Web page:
So, one of the things I am interested in, is historic war campaigns, mainly napoleonic and English Civil War. And one thought I had was to use IF to bring it to the generals point of view, they were often reading reports of troops and their locations and issuing commands. There was a lot of text involved. Could one, using inform7 maybe allow for this type of armchair general type of game.
At the start of a turn, one could read reports of various units, and issue commands to them (via couriers, with a chance of not arriving), then get the results over periods of time. There would be some math, dice-rolling of outcomes, etc, then be presented with a report of new locations and results. Maybe all textually, or maybe with some generated maps.
I could see that working in either input format: Radio Commander is choice-based, while Radio General is more parser-like, with an (optional?) speech-recognition interface. Edit: at least that’s my recollection from their promo materials and early gameplay reviews: I never got around to actually playing them myself…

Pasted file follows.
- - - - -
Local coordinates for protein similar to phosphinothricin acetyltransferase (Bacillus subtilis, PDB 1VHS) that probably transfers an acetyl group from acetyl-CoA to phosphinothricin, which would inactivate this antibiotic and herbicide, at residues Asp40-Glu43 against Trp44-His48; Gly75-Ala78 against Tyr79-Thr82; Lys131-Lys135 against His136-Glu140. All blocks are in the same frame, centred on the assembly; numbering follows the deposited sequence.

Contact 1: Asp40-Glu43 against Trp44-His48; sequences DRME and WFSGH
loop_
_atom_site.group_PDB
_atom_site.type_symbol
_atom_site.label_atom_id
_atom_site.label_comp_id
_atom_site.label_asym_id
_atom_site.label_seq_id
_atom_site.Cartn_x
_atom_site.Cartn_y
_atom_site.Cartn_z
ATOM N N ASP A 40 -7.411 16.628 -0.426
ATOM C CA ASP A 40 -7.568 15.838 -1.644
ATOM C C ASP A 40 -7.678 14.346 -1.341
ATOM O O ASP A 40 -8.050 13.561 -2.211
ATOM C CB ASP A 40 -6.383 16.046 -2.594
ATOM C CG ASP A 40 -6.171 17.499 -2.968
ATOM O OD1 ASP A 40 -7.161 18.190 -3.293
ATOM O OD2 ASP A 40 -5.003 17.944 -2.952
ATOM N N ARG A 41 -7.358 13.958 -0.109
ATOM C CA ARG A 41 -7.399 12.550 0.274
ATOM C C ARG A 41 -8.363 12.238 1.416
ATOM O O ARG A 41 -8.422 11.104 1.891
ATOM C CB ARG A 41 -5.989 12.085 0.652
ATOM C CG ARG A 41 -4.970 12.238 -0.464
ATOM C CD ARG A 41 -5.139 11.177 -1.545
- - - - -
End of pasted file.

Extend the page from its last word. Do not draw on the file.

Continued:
Does this “a lot of text involved” means that you have a tremendous breadth of possibilities or the same text patterns repeated over and over? If it’s a small set of choices repeated, then Choice IF is better fit than Parser.
But in my experience, graphics are necessary to act as map. Maybe people are willing to print their own maps, similar to Print-and-Play, so you can do that if you want.
But yeah, I think most Parser system can handle wargaming. Certainly Inform can handle wargaming, RPG, and other board games, such as chess.
Since many computer games started out as text-only with typed in commands at the prompt, it think this could definitely be implemented. Multiple windows onscreen could display updates of information, either text or graphics.
You might take a look at The Battle of Walcot Keep, which is in the general niche you’re thinking about. It’s written in TADS, rather than Inform, but there’s no reason why something similar couldn’t be written in Inform.
It’s been quite a while since I played it, but I seem to recall that it’s more in line with the general first-person active-protagonist viewpoint of parser IF than the detached-general who issues order from off the field that you’ve described. There’s no reason why that has to be the case in a game you write, though.